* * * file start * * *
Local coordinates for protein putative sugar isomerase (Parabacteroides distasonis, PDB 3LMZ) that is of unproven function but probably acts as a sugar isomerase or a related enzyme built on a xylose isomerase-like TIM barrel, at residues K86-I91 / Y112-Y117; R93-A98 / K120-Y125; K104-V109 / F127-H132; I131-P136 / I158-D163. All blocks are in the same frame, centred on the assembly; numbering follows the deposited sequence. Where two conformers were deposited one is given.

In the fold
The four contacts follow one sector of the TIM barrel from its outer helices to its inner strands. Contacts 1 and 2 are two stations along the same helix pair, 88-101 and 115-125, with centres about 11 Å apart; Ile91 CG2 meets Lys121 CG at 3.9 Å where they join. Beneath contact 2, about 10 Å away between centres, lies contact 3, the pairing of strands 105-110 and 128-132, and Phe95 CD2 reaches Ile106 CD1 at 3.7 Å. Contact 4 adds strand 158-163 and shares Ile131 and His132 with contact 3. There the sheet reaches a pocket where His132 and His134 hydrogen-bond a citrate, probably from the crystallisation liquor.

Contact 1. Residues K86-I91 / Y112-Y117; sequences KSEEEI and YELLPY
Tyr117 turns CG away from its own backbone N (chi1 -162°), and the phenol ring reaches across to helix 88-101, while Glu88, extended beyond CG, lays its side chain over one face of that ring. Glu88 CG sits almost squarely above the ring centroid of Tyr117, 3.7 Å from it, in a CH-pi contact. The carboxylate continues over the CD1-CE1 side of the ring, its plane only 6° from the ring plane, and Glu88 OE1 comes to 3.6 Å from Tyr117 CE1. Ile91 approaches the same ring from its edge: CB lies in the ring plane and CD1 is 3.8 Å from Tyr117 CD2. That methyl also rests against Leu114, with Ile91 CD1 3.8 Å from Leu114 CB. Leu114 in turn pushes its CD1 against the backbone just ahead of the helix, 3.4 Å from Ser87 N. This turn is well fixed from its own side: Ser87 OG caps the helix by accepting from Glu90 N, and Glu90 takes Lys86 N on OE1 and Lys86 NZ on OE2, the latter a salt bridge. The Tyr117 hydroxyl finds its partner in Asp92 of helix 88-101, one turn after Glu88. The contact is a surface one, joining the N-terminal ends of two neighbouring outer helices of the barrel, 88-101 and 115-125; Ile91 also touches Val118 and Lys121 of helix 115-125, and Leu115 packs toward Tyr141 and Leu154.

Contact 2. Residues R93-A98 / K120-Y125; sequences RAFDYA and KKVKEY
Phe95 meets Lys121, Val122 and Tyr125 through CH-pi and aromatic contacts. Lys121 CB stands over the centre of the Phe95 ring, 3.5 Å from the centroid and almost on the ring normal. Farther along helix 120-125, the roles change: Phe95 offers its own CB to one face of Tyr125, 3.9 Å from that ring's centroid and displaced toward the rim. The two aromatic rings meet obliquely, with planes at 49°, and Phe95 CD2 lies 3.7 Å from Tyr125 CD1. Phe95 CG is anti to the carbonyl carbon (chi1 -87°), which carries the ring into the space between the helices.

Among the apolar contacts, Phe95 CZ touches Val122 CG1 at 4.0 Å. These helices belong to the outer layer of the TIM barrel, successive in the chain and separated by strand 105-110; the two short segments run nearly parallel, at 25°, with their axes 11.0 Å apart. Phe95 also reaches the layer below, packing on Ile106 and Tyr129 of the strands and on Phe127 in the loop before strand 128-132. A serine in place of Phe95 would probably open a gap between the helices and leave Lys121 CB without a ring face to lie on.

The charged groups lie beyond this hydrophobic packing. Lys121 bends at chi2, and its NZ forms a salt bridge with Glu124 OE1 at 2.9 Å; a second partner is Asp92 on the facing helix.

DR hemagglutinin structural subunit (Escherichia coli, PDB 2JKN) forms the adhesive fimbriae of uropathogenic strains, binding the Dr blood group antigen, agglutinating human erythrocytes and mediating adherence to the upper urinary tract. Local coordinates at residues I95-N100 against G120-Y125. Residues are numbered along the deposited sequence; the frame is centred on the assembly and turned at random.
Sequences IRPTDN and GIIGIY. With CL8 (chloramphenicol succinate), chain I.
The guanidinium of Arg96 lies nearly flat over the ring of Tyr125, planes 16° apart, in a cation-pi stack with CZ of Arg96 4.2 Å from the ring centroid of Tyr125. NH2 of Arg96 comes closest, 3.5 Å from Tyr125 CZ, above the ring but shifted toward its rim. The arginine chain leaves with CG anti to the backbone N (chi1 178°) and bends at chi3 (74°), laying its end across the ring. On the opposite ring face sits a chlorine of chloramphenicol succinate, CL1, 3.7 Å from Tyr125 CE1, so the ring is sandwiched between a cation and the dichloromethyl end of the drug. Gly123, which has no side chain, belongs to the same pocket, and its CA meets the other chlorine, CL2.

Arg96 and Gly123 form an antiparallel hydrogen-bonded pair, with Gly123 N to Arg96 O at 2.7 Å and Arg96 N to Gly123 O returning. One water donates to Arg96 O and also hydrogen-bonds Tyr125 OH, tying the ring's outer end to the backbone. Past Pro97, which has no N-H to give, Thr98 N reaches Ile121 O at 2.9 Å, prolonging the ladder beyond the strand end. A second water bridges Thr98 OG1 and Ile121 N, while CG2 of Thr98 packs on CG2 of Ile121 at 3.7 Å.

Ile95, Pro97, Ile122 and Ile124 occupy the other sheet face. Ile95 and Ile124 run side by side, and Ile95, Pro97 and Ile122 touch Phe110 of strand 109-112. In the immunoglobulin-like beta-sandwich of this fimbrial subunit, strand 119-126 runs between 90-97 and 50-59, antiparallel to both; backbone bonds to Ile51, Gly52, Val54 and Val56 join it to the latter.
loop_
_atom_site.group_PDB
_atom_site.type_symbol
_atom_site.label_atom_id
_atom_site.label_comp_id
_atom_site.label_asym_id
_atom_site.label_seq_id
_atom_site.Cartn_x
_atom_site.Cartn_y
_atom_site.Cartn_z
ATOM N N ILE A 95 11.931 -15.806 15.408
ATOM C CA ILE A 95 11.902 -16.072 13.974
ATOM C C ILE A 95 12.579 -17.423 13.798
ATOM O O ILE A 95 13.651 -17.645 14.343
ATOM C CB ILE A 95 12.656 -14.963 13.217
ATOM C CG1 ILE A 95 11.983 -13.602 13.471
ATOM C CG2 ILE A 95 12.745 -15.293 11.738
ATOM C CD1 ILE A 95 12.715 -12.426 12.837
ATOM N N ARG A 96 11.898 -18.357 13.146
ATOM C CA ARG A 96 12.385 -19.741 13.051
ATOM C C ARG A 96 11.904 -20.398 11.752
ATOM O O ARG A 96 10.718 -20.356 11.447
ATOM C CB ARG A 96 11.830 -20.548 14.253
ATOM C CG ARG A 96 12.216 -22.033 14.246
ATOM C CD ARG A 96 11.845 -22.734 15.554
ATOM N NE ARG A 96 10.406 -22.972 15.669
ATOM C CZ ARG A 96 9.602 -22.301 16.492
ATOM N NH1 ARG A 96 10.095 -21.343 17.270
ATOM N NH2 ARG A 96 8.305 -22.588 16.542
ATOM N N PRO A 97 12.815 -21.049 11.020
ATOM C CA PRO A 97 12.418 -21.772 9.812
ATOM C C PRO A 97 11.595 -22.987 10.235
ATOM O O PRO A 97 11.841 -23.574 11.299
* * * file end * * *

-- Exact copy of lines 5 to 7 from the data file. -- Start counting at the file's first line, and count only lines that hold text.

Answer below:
Tyr117 turns CG away from its own backbone N (chi1 -162°), and the phenol ring reaches across to helix 88-101, while Glu88, extended beyond CG, lays its side chain over one face of that ring. Glu88 CG sits almost squarely above the ring centroid of Tyr117, 3.7 Å from it, in a CH-pi contact. The carboxylate continues over the CD1-CE1 side of the ring, its plane only 6° from the ring plane, and Glu88 OE1 comes to 3.6 Å from Tyr117 CE1. Ile91 approaches the same ring from its edge: CB lies in the ring plane and CD1 is 3.8 Å from Tyr117 CD2. That methyl also rests against Leu114, with Ile91 CD1 3.8 Å from Leu114 CB. Leu114 in turn pushes its CD1 against the backbone just ahead of the helix, 3.4 Å from Ser87 N. This turn is well fixed from its own side: Ser87 OG caps the helix by accepting from Glu90 N, and Glu90 takes Lys86 N on OE1 and Lys86 NZ on OE2, the latter a salt bridge. The Tyr117 hydroxyl finds its partner in Asp92 of helix 88-101, one turn after Glu88. The contact is a surface one, joining the N-terminal ends of two neighbouring outer helices of the barrel, 88-101 and 115-125; Ile91 also touches Val118 and Lys121 of helix 115-125, and Leu115 packs toward Tyr141 and Leu154.

Contact 2. Residues R93-A98 / K120-Y125; sequences RAFDYA and KKVKEY
Phe95 meets Lys121, Val122 and Tyr125 through CH-pi and aromatic contacts. Lys121 CB stands over the centre of the Phe95 ring, 3.5 Å from the centroid and almost on the ring normal. Farther along helix 120-125, the roles change: Phe95 offers its own CB to one face of Tyr125, 3.9 Å from that ring's centroid and displaced toward the rim. The two aromatic rings meet obliquely, with planes at 49°, and Phe95 CD2 lies 3.7 Å from Tyr125 CD1. Phe95 CG is anti to the carbonyl carbon (chi1 -87°), which carries the ring into the space between the helices.